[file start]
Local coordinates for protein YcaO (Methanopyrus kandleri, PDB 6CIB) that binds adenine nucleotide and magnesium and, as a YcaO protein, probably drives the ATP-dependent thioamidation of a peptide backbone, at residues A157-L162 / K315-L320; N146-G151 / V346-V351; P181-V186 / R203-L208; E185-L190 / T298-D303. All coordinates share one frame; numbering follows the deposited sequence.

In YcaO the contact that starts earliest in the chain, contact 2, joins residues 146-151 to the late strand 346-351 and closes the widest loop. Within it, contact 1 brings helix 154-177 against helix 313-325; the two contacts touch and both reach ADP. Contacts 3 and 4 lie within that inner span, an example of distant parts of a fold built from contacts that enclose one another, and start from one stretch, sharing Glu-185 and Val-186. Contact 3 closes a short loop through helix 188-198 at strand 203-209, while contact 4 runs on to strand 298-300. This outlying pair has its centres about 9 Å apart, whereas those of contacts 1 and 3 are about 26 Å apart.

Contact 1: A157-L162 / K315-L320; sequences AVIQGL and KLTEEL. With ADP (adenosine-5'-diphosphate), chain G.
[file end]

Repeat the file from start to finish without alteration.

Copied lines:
Local coordinates for protein YcaO (Methanopyrus kandleri, PDB 6CIB) that binds adenine nucleotide and magnesium and, as a YcaO protein, probably drives the ATP-dependent thioamidation of a peptide backbone, at residues A157-L162 / K315-L320; N146-G151 / V346-V351; P181-V186 / R203-L208; E185-L190 / T298-D303. All coordinates share one frame; numbering follows the deposited sequence.

In YcaO the contact that starts earliest in the chain, contact 2, joins residues 146-151 to the late strand 346-351 and closes the widest loop. Within it, contact 1 brings helix 154-177 against helix 313-325; the two contacts touch and both reach ADP. Contacts 3 and 4 lie within that inner span, an example of distant parts of a fold built from contacts that enclose one another, and start from one stretch, sharing Glu-185 and Val-186. Contact 3 closes a short loop through helix 188-198 at strand 203-209, while contact 4 runs on to strand 298-300. This outlying pair has its centres about 9 Å apart, whereas those of contacts 1 and 3 are about 26 Å apart.

Contact 1: A157-L162 / K315-L320; sequences AVIQGL and KLTEEL. With ADP (adenosine-5'-diphosphate), chain G.